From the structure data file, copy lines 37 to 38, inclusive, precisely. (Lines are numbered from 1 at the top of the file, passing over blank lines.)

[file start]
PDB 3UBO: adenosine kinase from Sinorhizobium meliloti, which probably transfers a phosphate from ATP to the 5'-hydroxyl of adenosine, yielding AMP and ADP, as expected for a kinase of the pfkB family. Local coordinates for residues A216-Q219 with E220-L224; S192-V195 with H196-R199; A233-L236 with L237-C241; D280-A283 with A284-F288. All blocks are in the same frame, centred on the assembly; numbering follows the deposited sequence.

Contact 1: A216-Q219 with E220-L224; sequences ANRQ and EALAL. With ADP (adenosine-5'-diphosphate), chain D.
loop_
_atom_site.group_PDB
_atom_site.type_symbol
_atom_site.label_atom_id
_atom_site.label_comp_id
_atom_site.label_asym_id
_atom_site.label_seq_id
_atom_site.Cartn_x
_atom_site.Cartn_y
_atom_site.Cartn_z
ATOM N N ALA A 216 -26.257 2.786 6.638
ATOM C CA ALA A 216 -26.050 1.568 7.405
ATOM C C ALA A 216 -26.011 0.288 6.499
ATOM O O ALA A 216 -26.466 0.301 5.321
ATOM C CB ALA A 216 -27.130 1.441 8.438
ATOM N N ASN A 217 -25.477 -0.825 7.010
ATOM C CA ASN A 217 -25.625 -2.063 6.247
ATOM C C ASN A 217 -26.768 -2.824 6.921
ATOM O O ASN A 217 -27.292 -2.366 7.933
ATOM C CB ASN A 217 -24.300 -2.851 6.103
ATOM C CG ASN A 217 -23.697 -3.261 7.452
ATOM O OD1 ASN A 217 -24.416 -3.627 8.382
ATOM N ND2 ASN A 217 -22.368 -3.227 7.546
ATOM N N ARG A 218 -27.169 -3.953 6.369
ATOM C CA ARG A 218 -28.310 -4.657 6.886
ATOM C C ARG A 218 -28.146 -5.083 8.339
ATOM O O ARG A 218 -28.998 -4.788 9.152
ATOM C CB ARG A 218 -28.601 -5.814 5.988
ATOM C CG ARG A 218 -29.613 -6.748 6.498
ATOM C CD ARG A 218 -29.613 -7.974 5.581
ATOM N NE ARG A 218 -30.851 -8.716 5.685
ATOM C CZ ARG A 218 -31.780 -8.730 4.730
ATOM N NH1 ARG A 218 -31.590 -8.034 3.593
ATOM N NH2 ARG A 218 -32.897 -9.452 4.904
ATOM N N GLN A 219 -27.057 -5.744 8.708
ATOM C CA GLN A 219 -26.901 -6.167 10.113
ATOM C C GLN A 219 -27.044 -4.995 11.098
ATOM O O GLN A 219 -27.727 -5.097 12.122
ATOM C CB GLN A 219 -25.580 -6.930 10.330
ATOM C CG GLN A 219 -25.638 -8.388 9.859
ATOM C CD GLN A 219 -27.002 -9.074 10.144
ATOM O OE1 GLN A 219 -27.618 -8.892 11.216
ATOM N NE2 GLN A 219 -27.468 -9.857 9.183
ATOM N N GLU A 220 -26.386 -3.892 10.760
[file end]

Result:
ATOM N N GLN A 219 -27.057 -5.744 8.708
ATOM C CA GLN A 219 -26.901 -6.167 10.113